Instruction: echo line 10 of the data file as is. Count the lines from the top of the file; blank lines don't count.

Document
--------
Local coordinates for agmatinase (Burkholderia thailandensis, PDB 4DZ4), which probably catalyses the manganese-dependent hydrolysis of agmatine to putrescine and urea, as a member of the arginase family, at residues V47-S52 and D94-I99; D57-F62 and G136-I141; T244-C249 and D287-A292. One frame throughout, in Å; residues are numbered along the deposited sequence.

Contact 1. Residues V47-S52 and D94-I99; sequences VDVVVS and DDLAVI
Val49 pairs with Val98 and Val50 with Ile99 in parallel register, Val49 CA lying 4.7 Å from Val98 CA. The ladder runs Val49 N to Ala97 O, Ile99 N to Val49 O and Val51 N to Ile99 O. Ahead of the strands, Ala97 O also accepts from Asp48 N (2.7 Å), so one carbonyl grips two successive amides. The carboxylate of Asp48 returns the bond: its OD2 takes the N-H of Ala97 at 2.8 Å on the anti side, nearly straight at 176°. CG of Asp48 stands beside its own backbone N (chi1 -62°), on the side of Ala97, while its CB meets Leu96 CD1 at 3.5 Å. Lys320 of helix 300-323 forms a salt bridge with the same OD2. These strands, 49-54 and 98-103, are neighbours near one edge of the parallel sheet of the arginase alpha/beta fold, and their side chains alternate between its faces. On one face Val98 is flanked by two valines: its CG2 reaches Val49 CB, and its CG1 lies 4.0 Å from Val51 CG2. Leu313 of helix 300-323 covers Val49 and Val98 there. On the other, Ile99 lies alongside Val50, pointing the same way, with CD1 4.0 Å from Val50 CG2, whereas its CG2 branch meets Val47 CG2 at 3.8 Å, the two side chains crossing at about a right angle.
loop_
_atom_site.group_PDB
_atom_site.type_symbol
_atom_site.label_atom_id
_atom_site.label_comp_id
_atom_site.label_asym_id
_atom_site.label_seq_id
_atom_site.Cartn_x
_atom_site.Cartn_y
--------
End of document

_atom_site.label_seq_id